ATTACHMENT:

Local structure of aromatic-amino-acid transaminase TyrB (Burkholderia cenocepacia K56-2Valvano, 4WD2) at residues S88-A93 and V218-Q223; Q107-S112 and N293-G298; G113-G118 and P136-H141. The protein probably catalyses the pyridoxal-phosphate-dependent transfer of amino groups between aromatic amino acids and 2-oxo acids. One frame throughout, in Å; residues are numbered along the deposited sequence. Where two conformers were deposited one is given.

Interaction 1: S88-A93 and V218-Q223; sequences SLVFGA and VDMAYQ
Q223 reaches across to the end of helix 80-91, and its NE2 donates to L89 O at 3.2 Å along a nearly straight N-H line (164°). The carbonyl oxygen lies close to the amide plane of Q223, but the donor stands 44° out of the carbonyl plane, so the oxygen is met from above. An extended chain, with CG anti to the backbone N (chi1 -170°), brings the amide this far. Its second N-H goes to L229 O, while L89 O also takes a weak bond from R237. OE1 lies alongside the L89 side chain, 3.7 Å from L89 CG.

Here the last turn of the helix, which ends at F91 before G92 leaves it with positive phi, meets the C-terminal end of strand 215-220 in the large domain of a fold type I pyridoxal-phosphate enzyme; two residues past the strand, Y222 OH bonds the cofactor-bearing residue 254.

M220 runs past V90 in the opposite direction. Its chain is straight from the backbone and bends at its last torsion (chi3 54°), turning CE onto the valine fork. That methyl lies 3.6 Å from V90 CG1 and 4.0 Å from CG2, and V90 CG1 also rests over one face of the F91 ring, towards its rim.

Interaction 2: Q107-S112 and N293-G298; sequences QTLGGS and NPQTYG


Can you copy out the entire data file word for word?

Local structure of aromatic-amino-acid transaminase TyrB (Burkholderia cenocepacia K56-2Valvano, 4WD2) at residues S88-A93 and V218-Q223; Q107-S112 and N293-G298; G113-G118 and P136-H141. The protein probably catalyses the pyridoxal-phosphate-dependent transfer of amino groups between aromatic amino acids and 2-oxo acids. One frame throughout, in Å; residues are numbered along the deposited sequence. Where two conformers were deposited one is given.

Interaction 1: S88-A93 and V218-Q223; sequences SLVFGA and VDMAYQ
Q223 reaches across to the end of helix 80-91, and its NE2 donates to L89 O at 3.2 Å along a nearly straight N-H line (164°). The carbonyl oxygen lies close to the amide plane of Q223, but the donor stands 44° out of the carbonyl plane, so the oxygen is met from above. An extended chain, with CG anti to the backbone N (chi1 -170°), brings the amide this far. Its second N-H goes to L229 O, while L89 O also takes a weak bond from R237. OE1 lies alongside the L89 side chain, 3.7 Å from L89 CG.

Here the last turn of the helix, which ends at F91 before G92 leaves it with positive phi, meets the C-terminal end of strand 215-220 in the large domain of a fold type I pyridoxal-phosphate enzyme; two residues past the strand, Y222 OH bonds the cofactor-bearing residue 254.

M220 runs past V90 in the opposite direction. Its chain is straight from the backbone and bends at its last torsion (chi3 54°), turning CE onto the valine fork. That methyl lies 3.6 Å from V90 CG1 and 4.0 Å from CG2, and V90 CG1 also rests over one face of the F91 ring, towards its rim.

Interaction 2: Q107-S112 and N293-G298; sequences QTLGGS and NPQTYG